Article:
By Daily Mail Reporter
Last updated at 6:12 PM on 29th December 2010
Customs officers at London's Heathrow, the UK's busiest airport, were told not to search potential drug smugglers over Christmas, it has emerged.
An email from the UK Border Agency on December 23 told customs employees at the airport they should 'not actively seek to identify any passenger with internal concealments' due to staff shortages.
The UKBA has now apologised for the edict, which would have allowed mules carrying Class A substances to stroll through the west London airport unhindered.
An x-ray of a drugs mule showing dozens of capsules inside their stomach. An email from the UK Border Agency on December 23 told customs employees at Heathrow they should 'not actively seek to identify any passenger with internal concealments' due to staff shortages
The email issued by the UKBA and seen by the Sun reads: 'We would seek your co-operation in managing this situation by asking that you do not actively seek to identify any passenger with internal concealments for three days up to and including Christmas Day.'
The email also warned officers that they could be handed a 24-hour shift if any suspected smugglers were arrested at the airport, which routinely handles around 70 million passengers per year.
The UKBA has insisted that the email - which came after 90 per cent of flights resumed at Heathrow following days of winter weather chaos - was not representative of the agency's stance on drug smuggling.
Free-for-all: Drug mules would have been able to stroll through the UK's busiest airport without being checked over Christmas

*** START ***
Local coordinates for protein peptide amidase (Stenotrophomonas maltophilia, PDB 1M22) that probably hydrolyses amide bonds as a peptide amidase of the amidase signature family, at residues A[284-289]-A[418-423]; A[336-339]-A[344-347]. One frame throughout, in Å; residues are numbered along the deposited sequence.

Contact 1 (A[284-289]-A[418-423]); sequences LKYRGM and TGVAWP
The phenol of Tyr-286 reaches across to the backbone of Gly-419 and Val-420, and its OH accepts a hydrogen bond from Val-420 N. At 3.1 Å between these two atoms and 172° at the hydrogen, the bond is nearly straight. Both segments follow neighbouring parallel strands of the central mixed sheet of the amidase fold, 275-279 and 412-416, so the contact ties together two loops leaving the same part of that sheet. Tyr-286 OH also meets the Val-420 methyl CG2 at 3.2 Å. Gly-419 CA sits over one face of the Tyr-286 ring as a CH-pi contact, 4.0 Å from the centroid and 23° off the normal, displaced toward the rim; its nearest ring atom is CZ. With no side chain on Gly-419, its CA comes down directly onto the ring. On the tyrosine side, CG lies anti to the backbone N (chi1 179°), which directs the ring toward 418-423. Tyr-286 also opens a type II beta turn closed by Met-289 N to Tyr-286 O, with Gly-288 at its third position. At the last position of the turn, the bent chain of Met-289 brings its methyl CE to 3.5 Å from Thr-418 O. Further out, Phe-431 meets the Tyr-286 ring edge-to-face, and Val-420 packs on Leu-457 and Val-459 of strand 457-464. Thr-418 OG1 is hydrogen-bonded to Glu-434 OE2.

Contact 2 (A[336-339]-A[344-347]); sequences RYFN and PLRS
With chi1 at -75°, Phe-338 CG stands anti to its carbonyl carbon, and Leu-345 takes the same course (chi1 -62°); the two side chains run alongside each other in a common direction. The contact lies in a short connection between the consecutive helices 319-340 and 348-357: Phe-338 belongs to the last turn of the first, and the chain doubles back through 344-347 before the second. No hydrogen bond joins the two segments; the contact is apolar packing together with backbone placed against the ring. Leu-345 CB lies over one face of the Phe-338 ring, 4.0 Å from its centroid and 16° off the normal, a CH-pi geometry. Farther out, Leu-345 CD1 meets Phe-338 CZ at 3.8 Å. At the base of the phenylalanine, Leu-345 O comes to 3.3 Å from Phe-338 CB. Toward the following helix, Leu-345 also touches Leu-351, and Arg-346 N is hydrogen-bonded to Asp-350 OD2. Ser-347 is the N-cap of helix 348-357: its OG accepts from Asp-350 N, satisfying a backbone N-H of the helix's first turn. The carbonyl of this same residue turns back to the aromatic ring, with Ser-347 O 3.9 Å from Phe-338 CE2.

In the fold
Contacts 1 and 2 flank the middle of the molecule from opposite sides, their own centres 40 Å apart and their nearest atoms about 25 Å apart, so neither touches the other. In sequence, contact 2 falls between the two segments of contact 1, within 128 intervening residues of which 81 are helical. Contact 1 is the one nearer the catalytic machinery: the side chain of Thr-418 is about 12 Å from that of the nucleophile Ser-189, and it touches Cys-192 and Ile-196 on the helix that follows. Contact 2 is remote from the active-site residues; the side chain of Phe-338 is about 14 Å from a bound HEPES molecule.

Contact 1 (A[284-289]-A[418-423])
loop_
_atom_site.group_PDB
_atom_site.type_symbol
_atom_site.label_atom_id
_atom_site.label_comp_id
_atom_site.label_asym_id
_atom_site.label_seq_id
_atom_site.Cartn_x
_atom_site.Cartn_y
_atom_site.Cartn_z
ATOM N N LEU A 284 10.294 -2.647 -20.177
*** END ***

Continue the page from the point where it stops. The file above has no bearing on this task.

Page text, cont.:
Jonathan Sedgwick, the UKBA's deputy chief executive, said: 'This email should never have been sent as this approach does not represent UKBA policy.
'Our aim is to prevent and detect the smuggling of drugs however people try to bring it into the country.'
THE RISKS AND REWARDS FOR DRUG MULES
Drug mules attempting to smuggle concealed narcotics across international borders tend to receive a fee of around 1,000 for their efforts yet their choice could be fatal.
Mules often swallow carefully wrapped packages of drugs or stuff them in to body cavities to keep them hidden as they smuggle them through airport security and across borders.
If plastic pellets or condoms housing valuable consignments of Class A drugs burst in transit, the mules face an agonising death.
A high proportion of foreign females in British prisoners are drug mules from the Caribbean or Nigeria while the majority of smugglers entering the U.S. originate from South America.
He added: 'Our drug enforcement teams have worked tirelessly over the Christmas period and have successfully intercepted several shipments of class A drugs.
'We need to review what has happened here to ensure that this situation does not arise in the future.'
The security risk at Heathrow comes just three weeks after the UKBA uncovered potential flaws in Manchester Airport's immigration safeguards.
The agency found two areas at the north-west hub where travellers arriving in the UK from overseas could walk out of the airport without passing through customs and immigration checks.
The weaknesses were found during an inspection in May but only publicised at the start of December when the UKBA revealed the security gaps had been brought to the attention of the Home Secretary.
However, the flaws were later removed from the airport risk register to be placed on a regional risk register where they were ignored.
But in an embarrassing development for the UKBA, it emerged some agency staff had known about the 'potential risk to the border' at Manchester airport for some time.